Approximate cost for basic 20 gallon aquarium?

  • #1
I was wondering if anybody could tell me the approximate cost to start a basic fish aquarium (all the equipment that's listed on this site). I'm looking for a 20 gal tank. Also where is a good place to buy this stuff? And would I be better off getting one of those prepackaged deals or buying the stuff separately. Thanks alot
  • #2
Prepackaged is normally the best. Shop around your area first befor getting one. Try walmart, superpet or any LFS. Out of the Stores near you pick the one that has the most stuf and is the cheapest
  • #3
IMO prepackaged stuff is usually not the best because you sometimes get bad equipment but do you want a stand?
  • #4
But if she is a beginner and ia getting molies/other begining fish its ok.
  • #5
It depends on what you're looking for. If you're looking for a standard fish tank, with just fish and no plants, it shouldn't be too expensive. Only remember that just because you're a beginner doesn't mean that you "have to" start with a small tank. In fact, the larger the tank, the better. This is because in a larger tank, not only do fish have more space, but you also decrease various risks such as sudden temperature drops (in case of a heater failure) or sudden temperature spikes. Larger body of water cools down and warms up much more slowly.

I have looked online for average costs of a standard 20 gallon tank:

regular (rectangular) glass 20 gallon tank - approx. $30
hood (cover with standard fluorescent light fixture and bulb) - approx. $30-40
filter - approx. $20-30 (depending on the type)
heater - approx. $20 (also depending on the type)

That's the basics that you would need, plus gravel and decor to your liking. But you should also get a test kit for ammonia, nitrite, nitrate, and pH. Are you familiar with the "cycle"? If not, please read about what cycling a tank means, and then you'll see why you need these various tests. Here is a good article for beginners:

Once you've learned about cycling a tank, you'll also know not to overstock your tank with too many fish and too large fish. Ask if you have any questions before you set up your tank, including how many and what fish would be best for a 20 gallon tank. Of course, it would be even better if you could afford an even larger tank, like a 30 gallon, but if not, just ask if you need anything with the 20 gallon.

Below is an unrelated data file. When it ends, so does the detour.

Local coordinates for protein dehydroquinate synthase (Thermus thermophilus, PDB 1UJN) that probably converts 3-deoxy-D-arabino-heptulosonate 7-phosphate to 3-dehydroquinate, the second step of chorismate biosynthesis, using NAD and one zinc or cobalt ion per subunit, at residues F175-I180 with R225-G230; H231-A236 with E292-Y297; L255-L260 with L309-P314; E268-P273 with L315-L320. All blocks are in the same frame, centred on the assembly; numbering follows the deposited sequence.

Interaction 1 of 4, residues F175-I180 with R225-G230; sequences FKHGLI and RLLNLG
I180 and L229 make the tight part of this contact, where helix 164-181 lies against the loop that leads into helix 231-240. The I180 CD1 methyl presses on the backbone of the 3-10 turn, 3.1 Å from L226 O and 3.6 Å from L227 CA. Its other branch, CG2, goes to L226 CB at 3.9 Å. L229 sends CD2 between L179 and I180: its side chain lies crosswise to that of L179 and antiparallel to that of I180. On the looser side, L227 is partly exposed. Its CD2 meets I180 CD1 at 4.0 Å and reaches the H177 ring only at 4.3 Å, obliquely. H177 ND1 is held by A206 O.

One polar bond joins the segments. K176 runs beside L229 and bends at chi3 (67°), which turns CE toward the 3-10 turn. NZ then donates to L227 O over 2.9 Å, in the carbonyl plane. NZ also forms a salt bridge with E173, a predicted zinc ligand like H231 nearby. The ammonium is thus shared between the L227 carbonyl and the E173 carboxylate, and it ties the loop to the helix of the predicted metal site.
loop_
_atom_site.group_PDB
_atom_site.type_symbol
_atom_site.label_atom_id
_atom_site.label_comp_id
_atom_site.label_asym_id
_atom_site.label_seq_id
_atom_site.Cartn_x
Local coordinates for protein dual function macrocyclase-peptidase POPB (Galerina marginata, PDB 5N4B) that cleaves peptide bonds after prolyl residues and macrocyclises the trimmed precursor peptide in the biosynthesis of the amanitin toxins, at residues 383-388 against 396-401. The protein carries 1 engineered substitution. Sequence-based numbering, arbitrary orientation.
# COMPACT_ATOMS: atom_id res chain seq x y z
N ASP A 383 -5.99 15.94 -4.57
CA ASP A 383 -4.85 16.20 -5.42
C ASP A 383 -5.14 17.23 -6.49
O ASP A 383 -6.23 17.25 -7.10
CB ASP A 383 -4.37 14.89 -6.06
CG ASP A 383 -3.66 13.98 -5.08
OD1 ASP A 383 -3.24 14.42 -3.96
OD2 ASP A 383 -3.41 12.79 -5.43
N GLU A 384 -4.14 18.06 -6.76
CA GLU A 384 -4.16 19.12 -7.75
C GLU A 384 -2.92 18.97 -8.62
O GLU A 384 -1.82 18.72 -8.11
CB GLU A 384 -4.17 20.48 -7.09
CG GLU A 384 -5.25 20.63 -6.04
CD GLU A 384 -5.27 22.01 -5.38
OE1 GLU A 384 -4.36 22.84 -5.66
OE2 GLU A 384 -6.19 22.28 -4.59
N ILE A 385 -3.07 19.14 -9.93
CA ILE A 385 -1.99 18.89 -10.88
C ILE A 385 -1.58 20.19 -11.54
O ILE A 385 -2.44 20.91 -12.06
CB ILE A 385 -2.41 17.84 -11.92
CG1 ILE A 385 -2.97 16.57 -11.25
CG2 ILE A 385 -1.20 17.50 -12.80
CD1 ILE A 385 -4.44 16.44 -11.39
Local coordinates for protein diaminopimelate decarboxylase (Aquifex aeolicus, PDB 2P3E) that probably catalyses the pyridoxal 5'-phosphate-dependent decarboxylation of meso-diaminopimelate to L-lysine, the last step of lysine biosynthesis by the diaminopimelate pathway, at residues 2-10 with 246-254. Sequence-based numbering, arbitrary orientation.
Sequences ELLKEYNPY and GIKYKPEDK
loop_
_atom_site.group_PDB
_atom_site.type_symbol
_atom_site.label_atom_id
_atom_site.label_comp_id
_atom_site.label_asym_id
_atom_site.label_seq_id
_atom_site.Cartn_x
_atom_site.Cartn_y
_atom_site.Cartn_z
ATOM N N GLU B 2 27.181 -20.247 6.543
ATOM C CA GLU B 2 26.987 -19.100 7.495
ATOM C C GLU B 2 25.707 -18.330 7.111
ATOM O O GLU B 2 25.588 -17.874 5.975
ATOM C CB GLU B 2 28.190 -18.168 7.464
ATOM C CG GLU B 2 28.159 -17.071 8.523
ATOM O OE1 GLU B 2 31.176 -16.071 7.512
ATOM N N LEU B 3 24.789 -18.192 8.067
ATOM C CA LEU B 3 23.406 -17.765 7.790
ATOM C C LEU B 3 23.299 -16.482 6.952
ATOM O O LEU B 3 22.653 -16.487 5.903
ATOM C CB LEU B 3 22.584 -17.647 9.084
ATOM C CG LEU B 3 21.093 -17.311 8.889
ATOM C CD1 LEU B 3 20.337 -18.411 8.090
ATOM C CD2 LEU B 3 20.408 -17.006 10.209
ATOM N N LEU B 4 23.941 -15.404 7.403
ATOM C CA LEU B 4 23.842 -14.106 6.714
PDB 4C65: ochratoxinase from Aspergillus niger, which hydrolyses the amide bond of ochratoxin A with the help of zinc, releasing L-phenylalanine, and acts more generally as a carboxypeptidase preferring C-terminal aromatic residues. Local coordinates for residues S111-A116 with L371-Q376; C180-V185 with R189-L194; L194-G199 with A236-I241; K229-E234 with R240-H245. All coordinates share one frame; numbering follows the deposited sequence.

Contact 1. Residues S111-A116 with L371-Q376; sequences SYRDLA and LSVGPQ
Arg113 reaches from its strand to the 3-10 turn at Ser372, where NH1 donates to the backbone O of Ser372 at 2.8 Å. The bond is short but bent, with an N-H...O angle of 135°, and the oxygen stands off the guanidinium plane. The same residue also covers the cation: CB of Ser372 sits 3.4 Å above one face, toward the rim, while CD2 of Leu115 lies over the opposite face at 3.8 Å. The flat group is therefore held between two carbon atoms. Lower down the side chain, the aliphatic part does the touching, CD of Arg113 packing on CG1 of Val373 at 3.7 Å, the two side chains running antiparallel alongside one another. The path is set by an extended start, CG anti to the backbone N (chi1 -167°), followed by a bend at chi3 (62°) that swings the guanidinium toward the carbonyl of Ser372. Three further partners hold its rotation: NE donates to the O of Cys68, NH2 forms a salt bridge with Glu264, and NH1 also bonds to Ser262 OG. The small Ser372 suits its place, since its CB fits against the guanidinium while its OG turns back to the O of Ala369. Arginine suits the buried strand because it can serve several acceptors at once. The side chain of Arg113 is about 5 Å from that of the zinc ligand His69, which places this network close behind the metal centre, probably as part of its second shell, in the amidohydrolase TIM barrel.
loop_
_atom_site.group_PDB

• Thread Starter
  • #6
I was going to go with a 20 gallon tank because I'll be putting it in my college apartment but do you think I should go with the 30 gallon? Would there be a lot more work with the 30 compared to the 20? The extra cost wouldn't bother me. Thanks for your help!
  • #7
No, there wouldn't be much more work with a 30 gallon. I'd definitely get a 30 gallon in your place, if I could. You could get a metal stand for it, for your room on campus. Metal stands are not expensive and they're designed to hold tanks (unless you'd like to go with a wooden stand). A regular desk is not designed for so many gallons of water. And I don't think it would cost you "that much more" to get a tank that is 10 gallons bigger. In fact, water is more stable in larger tanks, as I said above. And if the water is stable you should have less work with it. As long as you understand cycling and not overstocking, you should be fine.

P.S. Will you be around that tank every day of the year? I am a college student myself and know that many of my friends who live on campus leave for holidays and summers. And once you're done with college, you'll have to take that tank with you - if you leave it behind, other people may not be informed enough on how to maintain a healthy tank. OR, they may not want it. Then what do you do? Kill the fish? So as you can see, you have to take everything into consideration. Tanks are not easily-portable things when you suddenly need to move them.
  • Thread Starter
  • #8